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Exhibition from January 26 to March 26, 2017 - Vitrine 7 place du Parlement, Bordeaux

Mathias Tujague - neither "eyes", nor "tears", nor "broth"

Neither “eyes”, nor “tears”, nor “bouillon” (1)

Mathias Tujague's practice, which combines the installation and the production of sculptural objects, is resolutely directed towards the creation of situations and environments to be experienced.

The artist continues his formal research based on “natural” elements (plane tree leaves, charred wood, crystals, concretions, mosses and lichens), which he reproduces or multiplies by changing materials and scale.

Going back to the origins of the Crystal Palace, which gave its name to the showcase, it is inspired by the giant water lily of South America, Victoria amazonica , fascinating by its gigantism, the architecture of its leaves and the incredible beauty of its short flowering.

Discovered in 1801 by the German botanist Thaddäus Haenke, the plant will be named Victoria in 1837 in homage to the English sovereign. After many failures it was not until 1849 to see the first plants grown from seeds to develop timidly at the Royal Botanic Garden of Kew.

A plant is then entrusted to Joseph Paxton, responsible for the gardens of the Duke of Devonshire in Chatsworth. The genius and inventiveness of this young landscaper are no longer to be proven since the construction of the large greenhouse of the estate, admired by all. True to his rising reputation, he will be the first to optimize the growing conditions of the plant and to make it bloom, which was celebrated in London as a historic event and earned him the knight of Queen Victoria.

Fascinated by the solidity of the sheet (the fashion for children photographed on the sheets dates from this period), he was inspired by the network of ribs on the submerged face to build the structure of his glass roofs, in particular that of his head of architectural work, the Crystal Palace. Intended to house the first Universal Exhibition in London, this monumental greenhouse was built in record time thanks to the use of standardized prefabricated elements, an innovative and patented system. The Crystal Palace, inaugurated in Hyde Park in 1851, demonstrates the industrial and technical superiority of the United Kingdom.

Mathias Tujague uses the graphics of the high structure of the nave, cut in negative from a reflective adhesive affixed to the glass. The initial “half-rose” designed by Paxton is doubled, recreating a full circle in order to return to the original inspiration.

In the background, through the play of mirrors reflecting the square, the upper face of the sheet stands out, the one that is naturally visible, like a dispersion of waves on the surface of a body of water. Erected vertically, it seems suspended, similar to a gong, a sun disk or a circular Monet painting.

This scenography surprisingly replays the presentation codes of the stands of universal exhibition fairs and 19th century passages, ancestors of our windows, where “ the possibility of observing from a distance and in complete safety offers an effect of both temporal hindsight. (natural history specimens and dioramas) and an anonymity which gives the viewer a detachment and a power allowing him to contemplate avidly an enclosed and henceforth submissive object. "(2)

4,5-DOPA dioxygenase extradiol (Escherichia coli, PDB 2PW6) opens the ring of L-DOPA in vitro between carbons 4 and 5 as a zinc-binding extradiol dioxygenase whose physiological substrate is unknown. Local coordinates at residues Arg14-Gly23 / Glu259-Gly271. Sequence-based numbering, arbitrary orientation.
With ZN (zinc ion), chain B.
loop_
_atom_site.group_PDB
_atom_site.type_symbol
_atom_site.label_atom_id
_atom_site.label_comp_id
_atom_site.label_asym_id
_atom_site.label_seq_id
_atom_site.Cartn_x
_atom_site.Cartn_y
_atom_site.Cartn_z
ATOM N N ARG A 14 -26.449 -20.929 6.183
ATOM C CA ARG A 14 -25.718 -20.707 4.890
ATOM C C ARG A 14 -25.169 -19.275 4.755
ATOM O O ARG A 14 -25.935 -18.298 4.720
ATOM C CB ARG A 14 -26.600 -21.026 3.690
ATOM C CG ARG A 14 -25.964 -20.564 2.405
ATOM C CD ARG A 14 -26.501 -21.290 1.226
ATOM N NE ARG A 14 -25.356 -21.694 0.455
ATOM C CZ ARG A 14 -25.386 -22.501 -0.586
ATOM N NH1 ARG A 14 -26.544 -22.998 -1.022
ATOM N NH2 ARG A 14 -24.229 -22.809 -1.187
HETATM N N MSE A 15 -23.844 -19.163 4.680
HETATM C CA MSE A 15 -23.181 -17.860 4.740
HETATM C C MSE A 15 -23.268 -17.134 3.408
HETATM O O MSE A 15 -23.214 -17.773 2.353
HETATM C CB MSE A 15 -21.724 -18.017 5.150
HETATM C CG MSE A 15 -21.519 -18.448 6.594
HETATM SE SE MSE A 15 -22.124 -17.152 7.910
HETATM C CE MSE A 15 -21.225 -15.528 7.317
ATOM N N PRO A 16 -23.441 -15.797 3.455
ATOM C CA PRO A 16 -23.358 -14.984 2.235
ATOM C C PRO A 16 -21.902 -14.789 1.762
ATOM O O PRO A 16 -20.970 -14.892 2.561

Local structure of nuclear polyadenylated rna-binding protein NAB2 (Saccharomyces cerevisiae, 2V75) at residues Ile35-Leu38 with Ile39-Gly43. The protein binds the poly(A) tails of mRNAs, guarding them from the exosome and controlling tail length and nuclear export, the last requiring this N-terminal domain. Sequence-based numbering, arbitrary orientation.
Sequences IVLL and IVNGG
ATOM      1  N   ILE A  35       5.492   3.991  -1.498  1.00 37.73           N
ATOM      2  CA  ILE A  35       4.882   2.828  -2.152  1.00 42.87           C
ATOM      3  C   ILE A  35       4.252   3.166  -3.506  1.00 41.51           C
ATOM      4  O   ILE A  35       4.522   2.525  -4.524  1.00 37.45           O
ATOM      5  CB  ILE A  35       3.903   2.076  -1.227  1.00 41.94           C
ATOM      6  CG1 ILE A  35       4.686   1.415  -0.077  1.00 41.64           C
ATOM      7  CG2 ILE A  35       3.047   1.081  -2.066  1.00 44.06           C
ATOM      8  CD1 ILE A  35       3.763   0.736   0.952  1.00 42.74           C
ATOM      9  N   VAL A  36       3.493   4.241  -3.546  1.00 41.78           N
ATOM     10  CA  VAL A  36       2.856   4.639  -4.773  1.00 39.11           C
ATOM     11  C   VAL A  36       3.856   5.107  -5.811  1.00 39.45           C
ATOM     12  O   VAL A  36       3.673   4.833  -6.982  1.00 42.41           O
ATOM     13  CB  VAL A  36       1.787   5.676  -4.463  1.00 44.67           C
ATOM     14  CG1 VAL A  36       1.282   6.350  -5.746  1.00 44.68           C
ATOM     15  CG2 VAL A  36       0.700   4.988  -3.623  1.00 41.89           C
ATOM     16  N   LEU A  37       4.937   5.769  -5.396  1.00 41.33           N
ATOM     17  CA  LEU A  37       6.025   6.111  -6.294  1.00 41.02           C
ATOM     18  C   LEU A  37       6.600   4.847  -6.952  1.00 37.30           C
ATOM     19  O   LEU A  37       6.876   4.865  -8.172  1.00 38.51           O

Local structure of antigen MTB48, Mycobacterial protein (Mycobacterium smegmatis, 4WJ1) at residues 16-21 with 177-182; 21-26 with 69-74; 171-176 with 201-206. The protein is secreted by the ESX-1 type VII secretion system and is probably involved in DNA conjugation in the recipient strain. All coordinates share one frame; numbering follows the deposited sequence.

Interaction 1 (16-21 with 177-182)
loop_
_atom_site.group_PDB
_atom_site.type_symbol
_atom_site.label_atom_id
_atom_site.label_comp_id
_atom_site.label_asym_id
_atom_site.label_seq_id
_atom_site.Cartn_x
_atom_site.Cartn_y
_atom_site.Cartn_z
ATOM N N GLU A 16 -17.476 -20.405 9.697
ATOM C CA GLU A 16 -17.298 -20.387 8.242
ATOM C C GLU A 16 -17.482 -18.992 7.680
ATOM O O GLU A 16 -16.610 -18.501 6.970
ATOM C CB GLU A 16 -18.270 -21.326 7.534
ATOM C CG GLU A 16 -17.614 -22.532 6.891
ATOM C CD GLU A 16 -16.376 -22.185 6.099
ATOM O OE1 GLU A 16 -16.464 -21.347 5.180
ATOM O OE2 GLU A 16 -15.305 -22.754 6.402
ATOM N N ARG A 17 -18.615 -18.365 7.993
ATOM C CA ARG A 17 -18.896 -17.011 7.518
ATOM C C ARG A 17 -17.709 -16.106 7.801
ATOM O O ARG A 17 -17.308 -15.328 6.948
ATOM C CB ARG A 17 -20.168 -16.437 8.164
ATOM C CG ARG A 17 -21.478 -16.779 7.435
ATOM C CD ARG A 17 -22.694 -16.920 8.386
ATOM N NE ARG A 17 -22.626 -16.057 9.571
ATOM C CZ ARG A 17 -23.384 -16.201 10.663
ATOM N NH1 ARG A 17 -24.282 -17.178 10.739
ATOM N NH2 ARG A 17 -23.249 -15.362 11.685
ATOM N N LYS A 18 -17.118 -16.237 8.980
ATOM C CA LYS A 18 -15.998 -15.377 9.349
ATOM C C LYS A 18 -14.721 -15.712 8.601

The invariable color of the walls is a chromatic average of a painting of Monet's Water Lilies. Each evening, light variations bathe the exhibition space, recreating in accelerated color the evolution of the flower which, in nature, passes in one day and two nights from pearly white to fuchsia pink. Hatching, nocturnal, extraordinary, is accompanied by an increase in the temperature of the flower (3), facilitating the dispersion of a powerful scent of pineapple, irresistible for the beetle which fertilizes it before it fades. and does not disappear under water.

The artist, by multiplying surfaces and textures, moves away from a naturalistic representation, operating a hybridization between plant and mineral.

He confronts the schematized, rationalized and cold reverse side with the organic, undulating and sensual reverse side to shape a “flowered aquarium” (4), a dreamlike environment where the blossoming of an aquatic plant is transformed into a floating twilight landscape.

(1) The title refers to the various defects that could be found in the innovative panes made in the 19th century by the glass industry for greenhouses. They should be avoided because they produced magnifying effects liable to burn the leaves. From the book From the Orangerie to the Crystal Palace, a History of Greenhouses , Yves-Marie Allain, Quæ editions, 2010.

(2) Realm of artifice. The emergence of kitsch in the 19th century , Céleste Olalquiaga, Fage éditions, 2013.

(3) This process of heat production in organisms, called thermogenesis, is extremely rare in the plant world. It is found in the two giant water lilies of the genus Victoria (amazonica and cruziana) , the stinking cabbage ( Symplocarpus foetidus ), the Voodoo lily ( Amorphophallus titanum ) ...

(4) Term used by Claude Monet to talk about his Water Lilies . In 1889, the famous impressionist painter literally fell under the spell of Joseph Bory Latour-Marliac's water lilies presented at the Universal Exhibition in Paris. He is expanding his garden in Giverny in order to obtain these new colorful varieties, which will be an inexhaustible source of inspiration.

The artist would like to thank the Botanical Garden of Lyon as well as the Latour-Marliac botanical establishments in Temple-sur-Lot.

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